Phone Searches Now Default Mode At The Border; More Searches Last Month Than In All Of 2015


The Constitution — which has always been malleable when national security interests are in play — simply no longer applies at our nation’s borders. Despite the Supreme Court’s finding that cell phone searches require warrants, the DHS and CBP have interpreted this to mean it doesn’t apply to searches of devices entering/leaving the country.

For the past 15 years, the government has won 9/10 constitutional-violation edge cases if they occurred within 100 miles of our borders — a no man’s land colloquially referred to as the “Constitution-free zone.” But the pace of device searches has increased exponentially over the last couple of years. The “border exception” is no longer viewed as an “exception” — something to be deployed only when customs officers had strong suspicions about a person or their devices. Now, it’s the rule, as NBC News reports.

Data provided by the Department of Homeland Security shows that searches of cellphones by border agents has exploded, growing fivefold in just one year, from fewer than 5,000 in 2015 to nearly 25,000 in 2016.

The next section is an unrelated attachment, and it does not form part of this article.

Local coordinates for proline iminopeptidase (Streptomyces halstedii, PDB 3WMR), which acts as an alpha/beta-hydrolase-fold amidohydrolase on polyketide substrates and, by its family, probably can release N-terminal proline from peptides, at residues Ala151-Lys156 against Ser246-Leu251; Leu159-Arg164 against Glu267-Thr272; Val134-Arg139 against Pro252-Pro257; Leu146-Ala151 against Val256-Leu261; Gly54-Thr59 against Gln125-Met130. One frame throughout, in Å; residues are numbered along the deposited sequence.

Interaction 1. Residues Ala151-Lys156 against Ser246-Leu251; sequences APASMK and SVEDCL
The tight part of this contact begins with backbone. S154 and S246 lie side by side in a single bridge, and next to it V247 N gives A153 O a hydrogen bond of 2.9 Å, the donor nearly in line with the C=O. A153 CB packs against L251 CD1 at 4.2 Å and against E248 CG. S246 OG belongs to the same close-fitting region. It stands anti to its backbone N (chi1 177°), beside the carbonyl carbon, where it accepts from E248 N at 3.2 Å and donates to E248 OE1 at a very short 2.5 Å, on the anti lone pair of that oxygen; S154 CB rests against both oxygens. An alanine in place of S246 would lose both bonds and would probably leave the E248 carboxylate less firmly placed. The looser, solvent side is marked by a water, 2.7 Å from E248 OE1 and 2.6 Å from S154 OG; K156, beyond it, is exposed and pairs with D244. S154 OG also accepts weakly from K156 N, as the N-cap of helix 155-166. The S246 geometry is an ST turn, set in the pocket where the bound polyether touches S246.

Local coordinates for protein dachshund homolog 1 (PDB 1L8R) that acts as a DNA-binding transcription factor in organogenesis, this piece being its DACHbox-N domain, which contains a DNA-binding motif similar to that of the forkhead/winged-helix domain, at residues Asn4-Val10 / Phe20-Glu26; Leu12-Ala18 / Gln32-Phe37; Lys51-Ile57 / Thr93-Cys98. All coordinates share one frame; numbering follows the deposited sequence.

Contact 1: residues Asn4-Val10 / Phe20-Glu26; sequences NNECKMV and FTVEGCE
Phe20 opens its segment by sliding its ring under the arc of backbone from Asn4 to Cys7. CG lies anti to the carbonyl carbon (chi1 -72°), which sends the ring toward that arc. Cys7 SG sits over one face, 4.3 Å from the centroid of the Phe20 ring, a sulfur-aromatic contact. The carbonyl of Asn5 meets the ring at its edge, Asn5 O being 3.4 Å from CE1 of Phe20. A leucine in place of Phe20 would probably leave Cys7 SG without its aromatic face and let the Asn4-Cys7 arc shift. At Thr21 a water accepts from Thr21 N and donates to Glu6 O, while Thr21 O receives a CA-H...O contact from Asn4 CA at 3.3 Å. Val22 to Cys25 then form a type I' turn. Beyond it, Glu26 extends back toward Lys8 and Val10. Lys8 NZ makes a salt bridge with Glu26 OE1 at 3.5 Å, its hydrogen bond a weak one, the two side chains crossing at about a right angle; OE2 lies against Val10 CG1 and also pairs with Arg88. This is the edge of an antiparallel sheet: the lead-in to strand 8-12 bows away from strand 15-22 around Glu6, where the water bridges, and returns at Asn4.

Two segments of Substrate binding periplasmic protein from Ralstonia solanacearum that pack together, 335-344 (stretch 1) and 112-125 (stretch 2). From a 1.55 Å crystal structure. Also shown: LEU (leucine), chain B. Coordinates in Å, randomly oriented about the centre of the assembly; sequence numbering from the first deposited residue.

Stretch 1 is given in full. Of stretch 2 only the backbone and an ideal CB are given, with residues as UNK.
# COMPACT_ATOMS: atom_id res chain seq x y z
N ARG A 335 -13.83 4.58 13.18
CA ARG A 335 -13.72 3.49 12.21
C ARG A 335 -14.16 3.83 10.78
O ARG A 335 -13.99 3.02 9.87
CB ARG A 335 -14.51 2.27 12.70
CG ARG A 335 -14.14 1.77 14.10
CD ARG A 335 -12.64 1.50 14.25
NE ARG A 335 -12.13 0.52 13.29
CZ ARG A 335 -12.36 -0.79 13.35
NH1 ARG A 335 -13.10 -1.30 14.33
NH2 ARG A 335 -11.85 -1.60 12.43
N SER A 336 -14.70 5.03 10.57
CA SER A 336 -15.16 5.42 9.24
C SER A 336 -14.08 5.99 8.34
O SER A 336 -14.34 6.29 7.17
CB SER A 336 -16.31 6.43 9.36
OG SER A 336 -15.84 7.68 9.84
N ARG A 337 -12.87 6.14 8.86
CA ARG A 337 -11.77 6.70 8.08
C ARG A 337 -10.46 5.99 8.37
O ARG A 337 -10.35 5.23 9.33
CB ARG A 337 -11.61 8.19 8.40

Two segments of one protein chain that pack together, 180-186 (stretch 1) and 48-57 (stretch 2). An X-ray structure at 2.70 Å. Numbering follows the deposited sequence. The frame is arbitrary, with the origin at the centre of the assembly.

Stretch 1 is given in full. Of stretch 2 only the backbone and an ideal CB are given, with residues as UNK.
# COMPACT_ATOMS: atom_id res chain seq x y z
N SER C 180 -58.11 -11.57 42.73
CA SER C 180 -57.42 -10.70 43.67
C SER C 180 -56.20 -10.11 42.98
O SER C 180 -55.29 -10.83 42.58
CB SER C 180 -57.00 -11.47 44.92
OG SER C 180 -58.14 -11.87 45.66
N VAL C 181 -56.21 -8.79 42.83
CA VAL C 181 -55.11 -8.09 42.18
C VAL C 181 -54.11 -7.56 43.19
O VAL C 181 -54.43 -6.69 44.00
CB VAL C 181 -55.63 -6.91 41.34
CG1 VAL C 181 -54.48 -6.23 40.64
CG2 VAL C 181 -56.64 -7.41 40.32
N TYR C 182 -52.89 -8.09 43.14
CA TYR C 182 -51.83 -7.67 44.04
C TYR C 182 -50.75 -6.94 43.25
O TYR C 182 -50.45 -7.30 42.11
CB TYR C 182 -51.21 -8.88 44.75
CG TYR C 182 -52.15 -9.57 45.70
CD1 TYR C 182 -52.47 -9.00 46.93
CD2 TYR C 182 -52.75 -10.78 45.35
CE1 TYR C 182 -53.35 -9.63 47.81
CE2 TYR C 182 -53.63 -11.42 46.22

According to DHS officials, 2017 will be a blockbuster year. Five-thousand devices were searched in February alone, more than in all of 2015.

Given the current state of immigration policy, this will get a whole lot worse before it gets better… if it ever does. Expanding government power is easy. Contracting it is almost impossible.

In practical terms, boots-on-the-ground travelers are being subjected to intrusive searches just because there’s nothing effectual in the law to prevent it. Asserting your rights at the border is a non-starter. You simply don’t have any. No one’s going to be playing Twenty Quasi-Relevant Questions with travelers hoping to luck into consent. Officers and agents are seizing and searching devices by force.

A couple who had traveled to Canada twice in a period of three days were subjected to invasive device searches both time. The second time much more force was applied to ensure compliance.

Three days later, they returned from another trip to Canada and were stopped again by CBP.

“One of the officers calls out to me and says, ‘Hey, give me your phone,'” recalled Shibly. “And I said, ‘No, because I already went through this.'”

The officer asked a second time..

Within seconds, he was surrounded: one man held his legs, another squeezed his throat from behind. A third reached into his pocket, pulling out his phone. McCormick watched her boyfriend’s face turn red as the officer’s chokehold tightened.

Then they asked McCormick for her phone.

“I was not about to get tackled,” she said. She handed it over.